What can women expect in the bedroom post-menopause and how can we take care of ourselves to keep enjoying sex and sexuality throughout our lives?
As we age, there are a variety of less-than-flattering body changes we have to go through and take into account when it comes to our health. There's arthritis, diabetes and heart disease — all things that can ultimately affect our quality of life, including our sex lives. Take care of your overall health and you'll have an optimum sex life too.
According to a study done by associate professor Stacy Tessler Lindau about sexual activity and good health, it was found that, "people in very good or excellent health were 1.5 to 1.8 times more likely to report an interest in sex than those in poorer health." Professor Tessler Lindau also found that while men have a high expectancy of an active sex life, most men lost their years of sexual activity due to poor health compared to women.
There are many reasons why the libido wanes as we age. As well as health and fitness, it also comes down to hormonal and physical changes that our bodies go through. According to the Mayo Foundation for Medical Education and Research, diabetes, high blood pressure and high cholesterol affect the cardiovascular system. This means inadequate blood circulation which is a key element of experiencing strong arousal sensations.
"Decreased estrogen levels result in thinning of vaginal tissues and less natural vaginal lubrication," are further causes of low libido and low sexual interest, reports the Mayo Foundation. These changes may reduce sexual desire because of pain or discomfort during sexual stimulation, the foundation reports. "For women, changes in body shape that occur naturally can affect feelings of desirability," reports the Mayo Foundation.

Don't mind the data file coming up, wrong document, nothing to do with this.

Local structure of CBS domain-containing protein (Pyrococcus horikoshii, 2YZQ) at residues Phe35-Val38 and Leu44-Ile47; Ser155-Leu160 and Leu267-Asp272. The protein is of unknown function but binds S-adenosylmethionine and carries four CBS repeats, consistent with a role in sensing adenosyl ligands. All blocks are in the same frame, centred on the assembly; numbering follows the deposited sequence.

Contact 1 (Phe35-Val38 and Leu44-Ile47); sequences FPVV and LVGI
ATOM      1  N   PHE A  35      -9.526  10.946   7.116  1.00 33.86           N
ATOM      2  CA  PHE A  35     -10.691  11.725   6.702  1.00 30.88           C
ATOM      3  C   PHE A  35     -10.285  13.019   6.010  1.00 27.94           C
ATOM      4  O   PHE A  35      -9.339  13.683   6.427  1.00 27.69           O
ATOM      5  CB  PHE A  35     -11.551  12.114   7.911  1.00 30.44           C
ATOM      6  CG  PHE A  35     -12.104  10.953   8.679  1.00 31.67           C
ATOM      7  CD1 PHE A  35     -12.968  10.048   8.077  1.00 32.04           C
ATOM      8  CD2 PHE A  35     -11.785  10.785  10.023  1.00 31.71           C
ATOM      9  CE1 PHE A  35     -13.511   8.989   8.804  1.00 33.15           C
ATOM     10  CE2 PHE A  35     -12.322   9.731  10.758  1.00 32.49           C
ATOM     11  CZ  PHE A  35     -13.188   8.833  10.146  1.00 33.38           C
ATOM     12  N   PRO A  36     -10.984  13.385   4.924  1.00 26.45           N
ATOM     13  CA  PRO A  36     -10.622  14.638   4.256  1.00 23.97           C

But despite all the changes our bodies go through, there's no reason to think that we can't enjoy a healthy sex life as we age. According to Dr Alison Huang's study of sexuality in older women, more than a third of women over 65 are still enjoying a frequent sex life.
"Overall 37 percent of the women who were sixty-five and older were sexually active in the past three months and about that percentage were moderately or highly interested in sex," Dr Alison's study found. "A very significant proportion of older women are recently sexually active."
Another study, published in the Journal of the American Geriatric Society, also found that women embrace the ageing process more if they have an active sex life. The study looked at 1,235 women between the ages of 60 and 89 and found that while sexuality decreased later in life, they were still satisfied with their sex lives and this had an impact on their quality of life.
"Feeling satisfied with your sex life - whatever your levels of sexual activity - is closely related to your perceived quality of life," said Professor Wesley Thompson, one of the researchers.
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